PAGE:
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Recently a memorial service was held for 58 persons who died of suffocation in a truck in Dover, Kent. They were Chinese. They were illegal aliens who had been brought from Europe into England. This tragedy was not an isolated incident. It was just a shocking example of what can, and sometimes does go wrong in the multi-million pound industry of alien smuggling. I use the word “industry” because like drug smuggling this is major organised crime.

This type of incident is not limited to England. There are aliens leaving their home countries who enter illegally into most major industrialised countries. Overwhelmingly this is a movement from the “developing world” to the “developed world”.

The United States has the dubious distinction of having the largest number of illegals of any “developed” country. According to the US Immigration and Naturalization Service there are now an estimated six million illegals Stateside. Although INS admits that estimating the size of a hidden population is inherently difficult, it believes its estimates to be fairly accurate with a margin of error of about 10%. About 40% of illegals live in California. California together with the states of Arizona, Florida, Illinois, New Jersey, New York and Texas accounted for some 83% of total illegals according to an INS study at the end of 1996. Thus in most the American states illegals comprise far less than 1% of the population.

A few months before the ill fated Chinese who were brought across the English Channel to perish in Kent, over in the Pacific “Operation Poinsettia” occurred. This involved the smuggling of over 200 Chinese immigrants on board a Russian built coastal freighter. This vessel was intercepted in international waters by the US Coast Guard and brought into port in Guatemala. This case is a legal landmark as it is the first successful prosecution of its kind where the vessel was intercepted in international waters. Three defendants, all from the Peoples Republic of China have pleaded guilty to attempted unauthorised bringing of aliens into the US for financial gain. They are now awaiting sentences which may range from 36 to 54 months.

This would have been a highly profitable voyage for the defendants, as the Chinese immigrants reported that the cost of the trip was up to $45,000 per passenger. Such monies were to be paid by the immigrants’ families back home, or worked off by the immigrants themselves on arrival Stateside. In reality this often means that illegals are forced into prostitution.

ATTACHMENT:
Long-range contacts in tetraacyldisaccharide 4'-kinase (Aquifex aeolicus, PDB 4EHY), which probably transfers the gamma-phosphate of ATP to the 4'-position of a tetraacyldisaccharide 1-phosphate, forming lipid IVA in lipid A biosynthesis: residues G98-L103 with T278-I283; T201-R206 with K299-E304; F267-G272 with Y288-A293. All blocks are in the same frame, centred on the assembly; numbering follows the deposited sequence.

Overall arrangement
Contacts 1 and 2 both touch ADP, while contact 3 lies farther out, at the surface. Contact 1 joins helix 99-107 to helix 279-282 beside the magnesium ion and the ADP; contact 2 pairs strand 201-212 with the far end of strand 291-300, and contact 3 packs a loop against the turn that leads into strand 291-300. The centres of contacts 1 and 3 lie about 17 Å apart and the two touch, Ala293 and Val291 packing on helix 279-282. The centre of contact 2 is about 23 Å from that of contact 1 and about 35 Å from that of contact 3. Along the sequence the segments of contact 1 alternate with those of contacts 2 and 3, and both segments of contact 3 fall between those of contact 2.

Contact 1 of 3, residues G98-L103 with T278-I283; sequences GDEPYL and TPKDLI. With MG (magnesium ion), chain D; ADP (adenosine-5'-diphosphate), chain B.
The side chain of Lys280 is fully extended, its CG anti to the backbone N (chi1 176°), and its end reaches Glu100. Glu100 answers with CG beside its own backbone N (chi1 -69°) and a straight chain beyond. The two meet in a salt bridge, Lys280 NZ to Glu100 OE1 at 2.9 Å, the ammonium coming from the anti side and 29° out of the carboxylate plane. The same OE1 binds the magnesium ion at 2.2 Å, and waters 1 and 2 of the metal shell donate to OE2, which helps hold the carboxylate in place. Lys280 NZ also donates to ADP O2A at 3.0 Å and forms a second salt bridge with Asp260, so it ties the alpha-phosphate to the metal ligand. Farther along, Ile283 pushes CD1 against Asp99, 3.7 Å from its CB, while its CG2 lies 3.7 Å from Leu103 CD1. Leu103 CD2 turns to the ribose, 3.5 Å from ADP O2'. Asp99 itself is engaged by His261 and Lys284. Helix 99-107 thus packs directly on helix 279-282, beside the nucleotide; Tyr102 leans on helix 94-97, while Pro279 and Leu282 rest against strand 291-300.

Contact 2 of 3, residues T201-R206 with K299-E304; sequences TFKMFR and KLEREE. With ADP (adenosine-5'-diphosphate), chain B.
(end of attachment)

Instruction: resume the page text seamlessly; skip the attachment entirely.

Logistically this operation required the cooperation of numerous offices of the INS as well as the US Coast Guard, US Public Health Service, US Attorney’s Office and the US embassy in Guatemala which secured the cooperation of Guatemala where the illegals were detained and interviewed.

In an investigation known as “Operation Over The Rainbow II” at the end of 1998 INS identified and arrested some 47 alien smugglers who over a two year period brought in to the United States approximately 3,600 illegals, at an average cost of $47,000 each, hence netting $170 million. This scheme began in China where recruiters were hired to arrange travel through Canada into the United States. Once the immigrants had arrived in Canada they were generally kept in safe houses in Toronto, before being brought to Cornwall, Ontario to be smuggled Stateside across the St. Regis Mohawk Territory. This scheme required complex organisation using North American Indian territory to evade US immigration law. The success of this operation was due to close international cooperation with the Canadian government, the Royal Canadian Mounted Police, the Toronto Police Service and the St. Regis Mohawk Tribal Police. Stateside, in addition to the INS, the FBI, New York State Police and the Internal Revenue Service were involved in this operation.

The above American examples demonstrate that only through inter-agency and international cooperation can the large scale smuggling of illegals be successfully attacked. The American examples also demonstrate the scale of international alien smuggling as well as the ingenuity of the smugglers themselves. The last example shows that the US situation with regard to alien smuggling is very different from that of the United Kingdom, in that America has approximately 7,000 miles of land border between itself, Canada and Mexico.

In fact, according to INS studies, over half the illegals in America are Mexican, whereas the INS estimated there were 120,000 Canadian illegals Stateside at the end of 1996. What the above examples do not suggest, although they all involve Chinese immigrants, is that there are a substantial number of Chinese illegals Stateside. The INS estimates that China is not even within the top 20 nationalities of illegals Stateside and that there are more illegals from each of Ireland, Poland and Portugal than from China.

There is an important political question for America and other counties, such as the UK which has large populations of illegals: whether to have another amnesty and legalisation program as we did in the 1980’s under the Immigration Reform and Control Act of 1986, which legalised the resident status of illegals who could prove that they had established residence Stateside before 1982? If not, we have the continued situation of millions of people in America clearly flaunting Federal law. The desirability and practicality of seeking to deport upwards of six million is doubtful and daunting. This is also an issue that the British public and the British government need to consider seriously. Although there has been much recent discussion and media coverage about asylum seeking in Britain, little attention has been given to Britain’s large population of illegals.